The Register-Herald, Beckley, West Virginia

April 12, 2013

Turnpike paving crews are already hitting the road

By Mannix Porterfield
Register-Herald Reporter

CHARLESTON — Expect some lane-hopping and occasional slower driving in summer travel along the West Virginia Turnpike.

Portions of the Princeton-to-Charleston highway are getting a facelift.

In fact, crews already are at work on the largest project of the year — a $20 million paving job stretching from Milepost 66 to 74 northbound.

Work doesn’t end there, however, Manager Greg Barr pointed out Thursday, since crews will begin prepping toward fall southbound from Milepost 66 to 76, readying that section for paving a year from now.

“Then we’ll be doing mill and inlay paving on the higher priority areas along the entire Turnpike where the old asphalt is getting rutted or breaking up some,” he said.

“We’ll scrape off 2 or 3 inches throughout the entire highway.”

All told, the Turnpike expects to spend $24 million this year alone in maintenance — a figure that Barr said proves a legislative proposal this year was ill-conceived.

In support of a House bill that died in the Senate this week, proponents maintained that it only costs about $17 million in maintenance. Barr said the realistic figure, when all costs are figured in, such as bridge retrofits and overlays, is more like $30 million.

“Another thing is we have to replace old slabs of concrete that have either sunk or cracked,” he said.

“We have to get those cut out and replaced, so that when new asphalt is put over the top of it, faults in the old concrete won’t reflect up through the asphalt and cause it to fail.”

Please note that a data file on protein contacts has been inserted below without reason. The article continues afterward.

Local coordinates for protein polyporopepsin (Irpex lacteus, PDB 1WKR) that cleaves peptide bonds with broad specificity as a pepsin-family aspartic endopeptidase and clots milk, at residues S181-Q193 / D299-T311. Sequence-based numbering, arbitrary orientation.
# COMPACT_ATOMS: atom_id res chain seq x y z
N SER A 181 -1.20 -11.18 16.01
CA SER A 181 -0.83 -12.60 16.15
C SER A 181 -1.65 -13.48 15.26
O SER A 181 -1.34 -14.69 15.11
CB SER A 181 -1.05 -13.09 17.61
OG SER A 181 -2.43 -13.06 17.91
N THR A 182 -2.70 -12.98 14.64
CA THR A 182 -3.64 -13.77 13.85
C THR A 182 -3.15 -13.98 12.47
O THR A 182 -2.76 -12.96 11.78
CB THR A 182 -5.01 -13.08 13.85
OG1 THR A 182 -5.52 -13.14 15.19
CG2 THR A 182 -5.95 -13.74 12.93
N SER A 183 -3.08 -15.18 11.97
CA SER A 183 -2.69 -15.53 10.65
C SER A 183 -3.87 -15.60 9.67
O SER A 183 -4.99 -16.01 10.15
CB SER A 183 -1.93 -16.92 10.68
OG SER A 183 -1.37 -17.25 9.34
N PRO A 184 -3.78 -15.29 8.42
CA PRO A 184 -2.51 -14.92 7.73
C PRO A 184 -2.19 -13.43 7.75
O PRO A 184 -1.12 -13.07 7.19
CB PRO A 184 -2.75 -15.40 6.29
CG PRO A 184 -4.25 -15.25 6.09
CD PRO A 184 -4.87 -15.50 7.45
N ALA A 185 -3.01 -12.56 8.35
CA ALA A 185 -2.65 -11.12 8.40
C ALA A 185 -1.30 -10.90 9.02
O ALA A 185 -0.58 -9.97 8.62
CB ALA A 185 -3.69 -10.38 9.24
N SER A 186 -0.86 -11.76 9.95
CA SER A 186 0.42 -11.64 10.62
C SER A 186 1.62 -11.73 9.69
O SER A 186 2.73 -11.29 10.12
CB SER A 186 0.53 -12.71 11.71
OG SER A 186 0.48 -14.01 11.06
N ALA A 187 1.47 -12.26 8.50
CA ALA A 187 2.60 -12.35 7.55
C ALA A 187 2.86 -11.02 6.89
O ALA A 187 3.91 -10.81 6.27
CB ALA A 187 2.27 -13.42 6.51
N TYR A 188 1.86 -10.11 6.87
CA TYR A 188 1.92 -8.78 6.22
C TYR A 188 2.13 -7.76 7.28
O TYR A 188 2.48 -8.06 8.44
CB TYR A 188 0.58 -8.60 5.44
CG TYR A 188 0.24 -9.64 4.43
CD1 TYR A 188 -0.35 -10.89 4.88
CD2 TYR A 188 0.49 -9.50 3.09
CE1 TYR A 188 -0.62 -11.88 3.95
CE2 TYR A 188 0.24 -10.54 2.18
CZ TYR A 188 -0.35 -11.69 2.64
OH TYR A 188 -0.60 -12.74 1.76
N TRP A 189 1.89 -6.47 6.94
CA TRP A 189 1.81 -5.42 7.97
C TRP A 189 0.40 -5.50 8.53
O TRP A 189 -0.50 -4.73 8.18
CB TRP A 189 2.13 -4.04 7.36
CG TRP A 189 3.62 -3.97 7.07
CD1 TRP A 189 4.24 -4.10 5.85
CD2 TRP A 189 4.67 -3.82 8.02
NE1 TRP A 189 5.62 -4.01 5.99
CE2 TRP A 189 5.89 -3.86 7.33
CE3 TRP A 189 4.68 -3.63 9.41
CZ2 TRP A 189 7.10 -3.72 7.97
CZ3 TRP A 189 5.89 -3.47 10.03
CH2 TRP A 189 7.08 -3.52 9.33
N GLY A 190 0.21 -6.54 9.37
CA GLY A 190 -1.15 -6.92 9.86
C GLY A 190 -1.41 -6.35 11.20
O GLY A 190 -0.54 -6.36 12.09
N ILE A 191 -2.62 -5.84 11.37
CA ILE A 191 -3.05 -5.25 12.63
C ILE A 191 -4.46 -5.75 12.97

Barr said the decision by Senate Transportation and Infrastructure Chairman Bob Beach, D-Monongalia, to leave HB3163 on hold and let the Legislature examine Turnpike needs in this year’s interims meetings was the right one.

“It gives an opportunity to air all the facts,” he said.

“Plus, it gives an opportunity for the blue ribbon commission to finalize its study and present it.”

Gov. Earl Ray Tomblin’s special panel is expected to release its findings this summer, after weighing in on all of West Virginia’s road needs. Beach has indicated the 88-mile toll road is likely to be a component in the commission’s work.

“You don’t want to go into just guessing at it like some people, throwing out numbers that they can maintain the Turnpike for $6 million a year,” Barr said.

“You’ve got to go into it with eyes wide open and know what the costs are and how it’s going to be done.”

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